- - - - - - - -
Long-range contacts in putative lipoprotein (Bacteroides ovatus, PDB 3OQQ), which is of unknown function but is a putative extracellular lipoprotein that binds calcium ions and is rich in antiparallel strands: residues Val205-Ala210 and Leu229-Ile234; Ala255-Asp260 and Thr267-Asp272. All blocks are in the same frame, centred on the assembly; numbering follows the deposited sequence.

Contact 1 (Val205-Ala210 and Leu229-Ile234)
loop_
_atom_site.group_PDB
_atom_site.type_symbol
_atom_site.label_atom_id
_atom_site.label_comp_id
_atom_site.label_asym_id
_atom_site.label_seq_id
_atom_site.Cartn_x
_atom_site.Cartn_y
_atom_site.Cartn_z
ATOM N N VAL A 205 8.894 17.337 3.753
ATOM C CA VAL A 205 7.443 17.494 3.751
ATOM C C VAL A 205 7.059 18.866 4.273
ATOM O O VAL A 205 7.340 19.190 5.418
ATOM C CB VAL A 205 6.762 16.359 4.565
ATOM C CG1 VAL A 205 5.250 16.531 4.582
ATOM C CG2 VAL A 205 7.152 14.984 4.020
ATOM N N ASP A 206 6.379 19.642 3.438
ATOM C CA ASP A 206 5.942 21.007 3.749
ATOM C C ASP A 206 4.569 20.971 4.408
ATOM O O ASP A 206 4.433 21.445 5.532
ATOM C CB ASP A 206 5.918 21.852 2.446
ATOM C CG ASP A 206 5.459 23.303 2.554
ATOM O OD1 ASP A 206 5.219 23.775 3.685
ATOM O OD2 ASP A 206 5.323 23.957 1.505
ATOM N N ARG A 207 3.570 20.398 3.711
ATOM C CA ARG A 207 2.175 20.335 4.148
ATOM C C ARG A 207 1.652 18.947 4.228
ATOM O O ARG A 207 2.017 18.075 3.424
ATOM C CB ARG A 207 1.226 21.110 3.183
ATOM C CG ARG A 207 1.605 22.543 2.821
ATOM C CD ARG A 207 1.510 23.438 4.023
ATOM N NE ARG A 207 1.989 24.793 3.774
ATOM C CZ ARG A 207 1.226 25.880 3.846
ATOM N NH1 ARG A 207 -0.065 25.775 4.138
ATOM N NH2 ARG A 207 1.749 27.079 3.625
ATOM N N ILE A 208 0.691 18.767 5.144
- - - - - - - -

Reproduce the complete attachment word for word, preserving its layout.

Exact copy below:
Long-range contacts in putative lipoprotein (Bacteroides ovatus, PDB 3OQQ), which is of unknown function but is a putative extracellular lipoprotein that binds calcium ions and is rich in antiparallel strands: residues Val205-Ala210 and Leu229-Ile234; Ala255-Asp260 and Thr267-Asp272. All blocks are in the same frame, centred on the assembly; numbering follows the deposited sequence.

Contact 1 (Val205-Ala210 and Leu229-Ile234)
loop_
_atom_site.group_PDB
_atom_site.type_symbol
_atom_site.label_atom_id
_atom_site.label_comp_id
_atom_site.label_asym_id
_atom_site.label_seq_id
_atom_site.Cartn_x
_atom_site.Cartn_y
_atom_site.Cartn_z
ATOM N N VAL A 205 8.894 17.337 3.753
ATOM C CA VAL A 205 7.443 17.494 3.751
ATOM C C VAL A 205 7.059 18.866 4.273
ATOM O O VAL A 205 7.340 19.190 5.418
ATOM C CB VAL A 205 6.762 16.359 4.565
ATOM C CG1 VAL A 205 5.250 16.531 4.582
ATOM C CG2 VAL A 205 7.152 14.984 4.020
ATOM N N ASP A 206 6.379 19.642 3.438
ATOM C CA ASP A 206 5.942 21.007 3.749
ATOM C C ASP A 206 4.569 20.971 4.408
ATOM O O ASP A 206 4.433 21.445 5.532
ATOM C CB ASP A 206 5.918 21.852 2.446
ATOM C CG ASP A 206 5.459 23.303 2.554
ATOM O OD1 ASP A 206 5.219 23.775 3.685
ATOM O OD2 ASP A 206 5.323 23.957 1.505
ATOM N N ARG A 207 3.570 20.398 3.711
ATOM C CA ARG A 207 2.175 20.335 4.148
ATOM C C ARG A 207 1.652 18.947 4.228
ATOM O O ARG A 207 2.017 18.075 3.424
ATOM C CB ARG A 207 1.226 21.110 3.183
ATOM C CG ARG A 207 1.605 22.543 2.821
ATOM C CD ARG A 207 1.510 23.438 4.023
ATOM N NE ARG A 207 1.989 24.793 3.774
ATOM C CZ ARG A 207 1.226 25.880 3.846
ATOM N NH1 ARG A 207 -0.065 25.775 4.138
ATOM N NH2 ARG A 207 1.749 27.079 3.625
ATOM N N ILE A 208 0.691 18.767 5.144